Still in Print
ABQ Zine Fest highlights the city’s self-publishers
By Maggie Grimason
Marya Errin Jones
For me, it happened in late winter while living in a coat closet in Indiana, pouring over comics about raising chickens and bad breakups on a cold linoleum floor. For others, the transformative experience of accessing new ideas through the unique medium of the zine has come in the shape of communiqués from the local anarchist infoshop, photography collected and printed by a friend, or often, via the gathering of creatives at a zine fest. Zines are self-created, self-defined and self-printed works, usually produced in limited quantities on a photocopier and bound with staples. In its fifth incarnation this year, ABQ Zine Fest hits the Tannex (1417 Fourth Street SW) in the Barelas neighborhood on Saturday, Oct. 10. The one day only affair provides an opportunity for visitors to engage with zinesters from near and far, trade and buy works and perhaps walk away feeling empowered to sit down at their desk, computer or typewriter and create a zine of their own.
With origins in revolutionary pamphleteering, sci-fi fan fiction and punk subculture, zines span a number of genres and serve as an outlet that provides total creative control for their makers. “Authors of zines are not bound by traditional publishing constraints,” said Liza Bley, who along with the event’s founder, Marya Errin Jones, organized this year’s fest, “they can put anything on the page.” ABQ Zine Fest Five will celebrate the freedom of self-publishing by hosting dozens of first-time and seasoned zine makers, as well as presentations from the likes of the organizers of the LA Zine Fest. Bley will premiere the second edition of her zine, Can you have Sex with Objects, Like Couches? And Other Questions from the Sex Ed Field. Jones will table at the event, too, but if you want to know what wares she'll have on hand, well, “you'll have to come to Zine Fest to find out,” she said.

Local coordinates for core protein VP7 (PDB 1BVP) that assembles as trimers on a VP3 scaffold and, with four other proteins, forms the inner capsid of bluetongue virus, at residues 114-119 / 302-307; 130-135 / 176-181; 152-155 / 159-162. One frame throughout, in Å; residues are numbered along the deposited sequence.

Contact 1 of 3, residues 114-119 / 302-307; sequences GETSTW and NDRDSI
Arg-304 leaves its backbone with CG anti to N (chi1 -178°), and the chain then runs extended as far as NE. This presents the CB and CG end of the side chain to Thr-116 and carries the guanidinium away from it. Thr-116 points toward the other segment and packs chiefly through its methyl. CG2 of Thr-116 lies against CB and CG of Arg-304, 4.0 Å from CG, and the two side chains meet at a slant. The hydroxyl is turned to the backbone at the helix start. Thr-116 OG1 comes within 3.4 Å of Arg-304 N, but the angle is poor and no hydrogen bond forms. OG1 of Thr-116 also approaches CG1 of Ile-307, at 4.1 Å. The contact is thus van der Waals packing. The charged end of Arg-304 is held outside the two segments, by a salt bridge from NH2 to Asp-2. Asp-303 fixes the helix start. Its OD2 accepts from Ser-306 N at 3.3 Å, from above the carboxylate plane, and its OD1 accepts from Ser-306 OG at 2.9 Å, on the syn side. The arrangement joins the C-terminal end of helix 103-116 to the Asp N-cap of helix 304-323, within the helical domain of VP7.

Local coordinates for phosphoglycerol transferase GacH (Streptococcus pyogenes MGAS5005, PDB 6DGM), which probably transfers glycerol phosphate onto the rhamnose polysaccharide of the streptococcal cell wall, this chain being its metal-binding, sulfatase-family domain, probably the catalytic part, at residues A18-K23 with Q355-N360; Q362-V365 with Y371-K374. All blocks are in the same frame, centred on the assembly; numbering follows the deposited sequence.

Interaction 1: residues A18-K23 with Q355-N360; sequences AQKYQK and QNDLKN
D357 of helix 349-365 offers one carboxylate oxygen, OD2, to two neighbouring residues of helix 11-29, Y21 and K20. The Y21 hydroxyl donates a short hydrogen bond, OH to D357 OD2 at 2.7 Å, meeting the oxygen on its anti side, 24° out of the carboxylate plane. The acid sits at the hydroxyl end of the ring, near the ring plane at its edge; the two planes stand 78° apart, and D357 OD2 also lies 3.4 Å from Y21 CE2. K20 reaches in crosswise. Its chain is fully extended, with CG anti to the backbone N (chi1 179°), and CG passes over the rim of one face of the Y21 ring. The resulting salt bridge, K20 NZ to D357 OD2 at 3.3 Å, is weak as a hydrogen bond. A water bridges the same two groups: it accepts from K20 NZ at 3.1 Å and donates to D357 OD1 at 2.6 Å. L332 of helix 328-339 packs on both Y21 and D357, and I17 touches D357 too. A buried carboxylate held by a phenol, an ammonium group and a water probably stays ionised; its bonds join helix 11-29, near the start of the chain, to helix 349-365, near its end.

The ABQ Zine Fest has happened every October since 2011. That first year, only 7 individuals exhibited at the event; this year the fest is on track to have more than 30. The event has grown considerably thanks to the tireless efforts of Jones, who until this year, was the sole organizer of the event. Jones grew up around people creating and sharing zines, but it wasn't until she started attending readings at the now defunct Cellar Door that she realized that there were so many avid zinesters in the city. “I was amazed by the number of people writing zines and felt that Albuquerque should have its own zine fest,” she said.
There is undeniable power in spaces created to celebrate art at the most direct, interactive and accessible level. The slow grind of zine creation is both the precursor to personal, digital mediums like blogs, and an alternative to them and various mainstream media. They exist as another avenue for expression within the broader scope of things for Jones. “Reading a zine is not the same as following someone on Tumblr. Zines are physical manifestations of ideas, tactile materials made to degenerate,” she said. The physicality of zines—the printing, folding, stapling—creates a deliberate and slow discussion, according to Bley, while simultaneously creating an archive. It comes as no surprise that in a world of social media over-sharing and overflowing email inboxes, that physical work, held in the hand by both creator and recipient, is romanticized. But, to Jones and Bley, the two mediums are not opposed. “I don't hate the internet,” said Bley, “in fact, I fucking love it.” Jones notes, “I use computers, typewriters, pen and pencils. Zines are one delivery system that I use to express aspects of me, my writing and my interests.”
Generally speaking, we all like screens, but most of us can appreciate the preciousness of something someone used their hands to create. The singularity and uniqueness of zines add to their charm. “There is something absolutely special in thinking there is only a finite number of copies of a particular text,” said Bley, “we can share articles online with literally everyone, but I would never give all my Facebook friends my most sentimental zines.” For many, zines are capable of forging an intimate connection between writers and readers, and at ABQ Zine Fest, a space is created for the two to interact.
The tangible power of art and the written word is augmented when so many people come together to celebrate and share it. Bear witness yourself by stopping by the Tannex on Saturday between 11am and 6pm. Admission to ABQ Zine Fest Five is free, but you're sure to find a zine amongst the tables—lovingly copied, folded and bound—that seems as if it was made just for you, so have cash on hand or a zine of your own to trade. Haven't authored a zine yet? The people you meet and the zines you score could provide just the inspiration you need to put pen to paper. “When we read a zine, we gain access to a story we've never heard before,” said Bley, “that's important.” For those of us who still love the sensation of turning a page, it's among the most important experiences.
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